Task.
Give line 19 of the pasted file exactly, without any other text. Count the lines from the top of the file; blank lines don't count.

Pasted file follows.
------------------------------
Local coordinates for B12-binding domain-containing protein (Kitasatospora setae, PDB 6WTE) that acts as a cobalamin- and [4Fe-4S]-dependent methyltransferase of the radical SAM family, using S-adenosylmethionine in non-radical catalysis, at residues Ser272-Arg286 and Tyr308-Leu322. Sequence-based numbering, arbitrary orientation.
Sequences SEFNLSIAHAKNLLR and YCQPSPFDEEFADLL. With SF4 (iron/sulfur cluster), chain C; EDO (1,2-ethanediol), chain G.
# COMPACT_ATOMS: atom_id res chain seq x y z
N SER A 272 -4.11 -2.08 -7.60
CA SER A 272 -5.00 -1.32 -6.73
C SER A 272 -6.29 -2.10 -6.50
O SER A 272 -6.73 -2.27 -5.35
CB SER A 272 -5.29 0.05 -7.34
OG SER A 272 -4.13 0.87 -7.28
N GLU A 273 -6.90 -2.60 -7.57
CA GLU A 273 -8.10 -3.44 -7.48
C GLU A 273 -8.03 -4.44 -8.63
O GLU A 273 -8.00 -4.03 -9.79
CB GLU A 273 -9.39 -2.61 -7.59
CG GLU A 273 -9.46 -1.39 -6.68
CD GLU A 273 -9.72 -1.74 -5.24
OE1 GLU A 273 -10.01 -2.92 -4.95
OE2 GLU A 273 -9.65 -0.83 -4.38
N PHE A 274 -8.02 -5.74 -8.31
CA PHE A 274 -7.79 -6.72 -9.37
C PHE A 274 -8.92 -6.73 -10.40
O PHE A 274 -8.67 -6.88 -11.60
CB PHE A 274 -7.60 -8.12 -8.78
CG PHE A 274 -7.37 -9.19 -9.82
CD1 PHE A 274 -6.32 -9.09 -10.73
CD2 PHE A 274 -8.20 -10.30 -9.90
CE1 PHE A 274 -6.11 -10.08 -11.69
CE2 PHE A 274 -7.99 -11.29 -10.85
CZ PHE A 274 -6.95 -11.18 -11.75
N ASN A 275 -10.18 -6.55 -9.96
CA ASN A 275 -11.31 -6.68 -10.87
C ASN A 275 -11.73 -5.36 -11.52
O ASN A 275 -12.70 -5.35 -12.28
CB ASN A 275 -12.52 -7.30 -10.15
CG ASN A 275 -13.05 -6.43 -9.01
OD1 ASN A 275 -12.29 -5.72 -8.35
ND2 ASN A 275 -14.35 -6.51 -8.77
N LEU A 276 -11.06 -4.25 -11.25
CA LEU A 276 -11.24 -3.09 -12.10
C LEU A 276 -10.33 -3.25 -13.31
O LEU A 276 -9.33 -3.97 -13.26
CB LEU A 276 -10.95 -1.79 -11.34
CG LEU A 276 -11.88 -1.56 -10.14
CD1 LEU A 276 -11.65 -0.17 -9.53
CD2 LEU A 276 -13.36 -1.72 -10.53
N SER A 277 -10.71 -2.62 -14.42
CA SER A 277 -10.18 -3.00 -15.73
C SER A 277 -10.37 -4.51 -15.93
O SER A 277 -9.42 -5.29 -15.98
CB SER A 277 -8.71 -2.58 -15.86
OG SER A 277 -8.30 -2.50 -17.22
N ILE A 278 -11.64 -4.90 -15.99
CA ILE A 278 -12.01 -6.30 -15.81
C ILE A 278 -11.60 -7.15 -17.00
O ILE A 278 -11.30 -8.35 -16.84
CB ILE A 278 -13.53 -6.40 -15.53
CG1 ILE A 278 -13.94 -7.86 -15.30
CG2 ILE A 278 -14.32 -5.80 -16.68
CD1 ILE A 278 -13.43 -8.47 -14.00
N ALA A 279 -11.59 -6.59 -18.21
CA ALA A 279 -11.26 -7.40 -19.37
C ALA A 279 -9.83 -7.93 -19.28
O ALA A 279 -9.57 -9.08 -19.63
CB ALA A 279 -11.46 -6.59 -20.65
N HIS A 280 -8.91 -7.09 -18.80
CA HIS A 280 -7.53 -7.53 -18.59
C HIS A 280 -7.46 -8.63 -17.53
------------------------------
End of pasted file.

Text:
N PHE A 274 -8.02 -5.74 -8.31